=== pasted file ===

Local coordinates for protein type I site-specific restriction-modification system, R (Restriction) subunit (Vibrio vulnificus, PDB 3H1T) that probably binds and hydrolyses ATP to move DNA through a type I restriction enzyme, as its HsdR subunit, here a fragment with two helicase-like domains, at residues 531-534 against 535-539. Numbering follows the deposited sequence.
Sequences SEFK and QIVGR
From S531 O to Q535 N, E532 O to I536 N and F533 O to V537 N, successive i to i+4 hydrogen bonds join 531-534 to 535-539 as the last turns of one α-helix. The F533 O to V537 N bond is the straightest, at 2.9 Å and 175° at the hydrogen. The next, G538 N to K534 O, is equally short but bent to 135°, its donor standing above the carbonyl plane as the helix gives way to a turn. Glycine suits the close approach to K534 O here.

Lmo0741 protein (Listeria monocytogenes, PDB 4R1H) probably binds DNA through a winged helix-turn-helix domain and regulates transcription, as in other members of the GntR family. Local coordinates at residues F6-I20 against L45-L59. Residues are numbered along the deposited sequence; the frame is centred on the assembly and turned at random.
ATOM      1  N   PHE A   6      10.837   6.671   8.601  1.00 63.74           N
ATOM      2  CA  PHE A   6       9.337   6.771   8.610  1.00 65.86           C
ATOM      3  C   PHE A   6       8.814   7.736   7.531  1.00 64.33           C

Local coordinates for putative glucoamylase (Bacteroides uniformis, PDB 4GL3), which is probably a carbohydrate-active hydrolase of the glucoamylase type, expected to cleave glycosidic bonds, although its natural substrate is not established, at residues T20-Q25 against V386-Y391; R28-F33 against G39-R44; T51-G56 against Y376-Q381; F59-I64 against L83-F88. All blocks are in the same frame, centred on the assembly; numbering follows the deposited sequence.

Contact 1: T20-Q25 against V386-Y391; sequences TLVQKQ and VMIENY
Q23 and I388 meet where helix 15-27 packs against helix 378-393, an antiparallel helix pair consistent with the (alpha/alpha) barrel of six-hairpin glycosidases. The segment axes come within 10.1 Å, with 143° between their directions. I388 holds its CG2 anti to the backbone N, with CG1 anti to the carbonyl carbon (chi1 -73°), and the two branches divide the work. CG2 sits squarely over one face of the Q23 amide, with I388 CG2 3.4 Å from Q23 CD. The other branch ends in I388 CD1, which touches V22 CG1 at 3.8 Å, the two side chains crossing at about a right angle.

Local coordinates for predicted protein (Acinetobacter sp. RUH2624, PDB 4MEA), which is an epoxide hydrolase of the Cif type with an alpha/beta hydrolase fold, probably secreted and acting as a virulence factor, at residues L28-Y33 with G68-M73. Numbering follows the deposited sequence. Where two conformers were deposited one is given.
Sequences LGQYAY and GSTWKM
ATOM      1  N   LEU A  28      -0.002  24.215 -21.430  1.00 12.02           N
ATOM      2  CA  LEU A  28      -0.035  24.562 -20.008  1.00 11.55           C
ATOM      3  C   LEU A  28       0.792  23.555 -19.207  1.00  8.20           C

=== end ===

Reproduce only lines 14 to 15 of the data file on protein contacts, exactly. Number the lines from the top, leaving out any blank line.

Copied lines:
ATOM      2  CA  LEU A  28      -0.035  24.562 -20.008  1.00 11.55           C
ATOM      3  C   LEU A  28       0.792  23.555 -19.207  1.00  8.20           C